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Portrait of Eugène François Vidocq, pioneering criminologist and the founder of one of the first undercover police units in the early 19th century. To go «undercover» is to avoid detection by the entity one is observing, and especially to disguise one’s own identity or use an assumed identity for the purposes of gaining the trust of an individual or organization to learn or confirm confidential information or to gain the trust of targeted individuals in order to gather information or evidence. Vidocq personally trained his agents, for example, in selecting the correct disguise based on the kind of job. He himself still went out hunting for criminals too.
His memoirs are full of stories about how he outsmarted crooks by pretending to be a beggar or an old cuckold. At one point, he even simulated his own death. In England, the first modern police force was established in 1829 by Sir Robert Peel as the Metropolitan Police of London. From the start, the force occasionally employed plainclothes undercover detectives, but there was much public anxiety that these powers were being used for the purpose of political repression. Special Branch detectives on an undercover operation at the London Docks, 1911.
Law enforcement agencies elsewhere established similar Branches. There are two principal problems that can affect agents working in undercover roles. The first is the maintenance of identity and the second is the reintegration back into normal duty. Living a double life in a new environment presents many problems. Undercover work is one of the most stressful jobs a special agent can undertake. The largest cause of stress identified is the separation of an agent from friends, family and his normal environment. This simple isolation can lead to depression and anxiety.
There is no data on the divorce rates of agents, but strain on relationships does occur. Stress can also result from an apparent lack of direction of the investigation or not knowing when it will end. The amount of elaborate planning, risk, and expenditure can pressure an agent to succeed, which can cause considerable stress. This stress may be instrumental in the development of drug or alcohol abuse in some agents. They are more prone to the development of an addiction as they suffer greater stress than other police, they are isolated, and drugs are often very accessible. There can be some guilt associated with going undercover due to betraying those who have come to trust the officer.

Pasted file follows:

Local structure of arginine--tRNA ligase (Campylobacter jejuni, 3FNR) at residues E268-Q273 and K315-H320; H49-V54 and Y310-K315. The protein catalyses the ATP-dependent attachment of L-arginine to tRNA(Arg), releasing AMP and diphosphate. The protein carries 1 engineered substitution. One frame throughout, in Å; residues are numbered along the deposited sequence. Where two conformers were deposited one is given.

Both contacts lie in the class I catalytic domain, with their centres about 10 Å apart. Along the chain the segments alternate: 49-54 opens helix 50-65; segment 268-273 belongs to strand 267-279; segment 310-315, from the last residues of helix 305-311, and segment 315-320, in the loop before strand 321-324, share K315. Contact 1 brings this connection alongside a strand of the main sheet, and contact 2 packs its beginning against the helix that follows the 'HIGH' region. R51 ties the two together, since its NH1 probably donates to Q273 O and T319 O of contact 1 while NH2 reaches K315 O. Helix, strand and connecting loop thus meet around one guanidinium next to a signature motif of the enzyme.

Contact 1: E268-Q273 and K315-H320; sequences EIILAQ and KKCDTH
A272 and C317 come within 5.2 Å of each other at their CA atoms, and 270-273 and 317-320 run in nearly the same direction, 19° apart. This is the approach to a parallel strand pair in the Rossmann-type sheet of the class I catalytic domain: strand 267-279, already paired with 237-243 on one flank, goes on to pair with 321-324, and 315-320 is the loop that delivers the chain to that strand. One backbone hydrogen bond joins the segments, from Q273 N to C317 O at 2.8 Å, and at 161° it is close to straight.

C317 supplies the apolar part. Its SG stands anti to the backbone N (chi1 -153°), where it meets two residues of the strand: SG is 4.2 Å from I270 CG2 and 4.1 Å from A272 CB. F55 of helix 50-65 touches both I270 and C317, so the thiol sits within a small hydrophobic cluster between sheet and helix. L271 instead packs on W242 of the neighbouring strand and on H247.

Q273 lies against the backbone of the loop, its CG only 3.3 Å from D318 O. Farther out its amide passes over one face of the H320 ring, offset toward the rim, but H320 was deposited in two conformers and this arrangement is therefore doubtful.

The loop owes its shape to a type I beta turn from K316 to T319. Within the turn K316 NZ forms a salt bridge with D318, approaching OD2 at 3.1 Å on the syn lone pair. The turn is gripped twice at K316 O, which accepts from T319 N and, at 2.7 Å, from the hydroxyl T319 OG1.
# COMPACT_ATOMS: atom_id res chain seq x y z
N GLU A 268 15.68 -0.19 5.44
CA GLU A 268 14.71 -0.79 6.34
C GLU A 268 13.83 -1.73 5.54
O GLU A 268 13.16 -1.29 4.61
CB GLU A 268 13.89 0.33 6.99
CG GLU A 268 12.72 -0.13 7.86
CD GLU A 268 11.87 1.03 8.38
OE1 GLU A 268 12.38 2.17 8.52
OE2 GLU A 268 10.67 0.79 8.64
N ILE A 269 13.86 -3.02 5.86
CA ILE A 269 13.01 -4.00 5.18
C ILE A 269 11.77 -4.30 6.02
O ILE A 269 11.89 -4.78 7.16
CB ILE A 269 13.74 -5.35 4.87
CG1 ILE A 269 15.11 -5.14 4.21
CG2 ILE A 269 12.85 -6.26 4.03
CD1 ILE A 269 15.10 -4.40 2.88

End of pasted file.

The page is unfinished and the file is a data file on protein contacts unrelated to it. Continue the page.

This can cause anxiety or even, in very rare cases, sympathy with those being targeted. This is especially true with the infiltration of political groups, as often the agent will share similar characteristics with those they are infiltrating like class, age, ethnicity or religion. This could even result in the conversion of some agents. The lifestyle led by undercover agents is very different compared to other areas in law enforcement, and it can be quite difficult to reintegrate back into normal duties.
Agents work their own hours, they are removed from direct supervisory monitoring, and they can ignore the dress and etiquette rules. So resettling back into the normal police role requires the shedding of old habits, language and dress. Undercover agents should not be confused with law enforcement officers who wear plainclothes. This method is used by law enforcement and intelligence agencies. Sometimes, police might drive an unmarked vehicle or a vehicle which looks like a taxi. Government agents enticed targeted victims and incited them to commit crimes of a type and scale calculated to procure specific sentences, for which they would then be prosecuted and jailed, typically for around 15 years. Undercover officers infiltrating protest groups, deceived protesters into long-term relationships and in some cases, fathered children with them on false pretences, only to vanish later without explanation.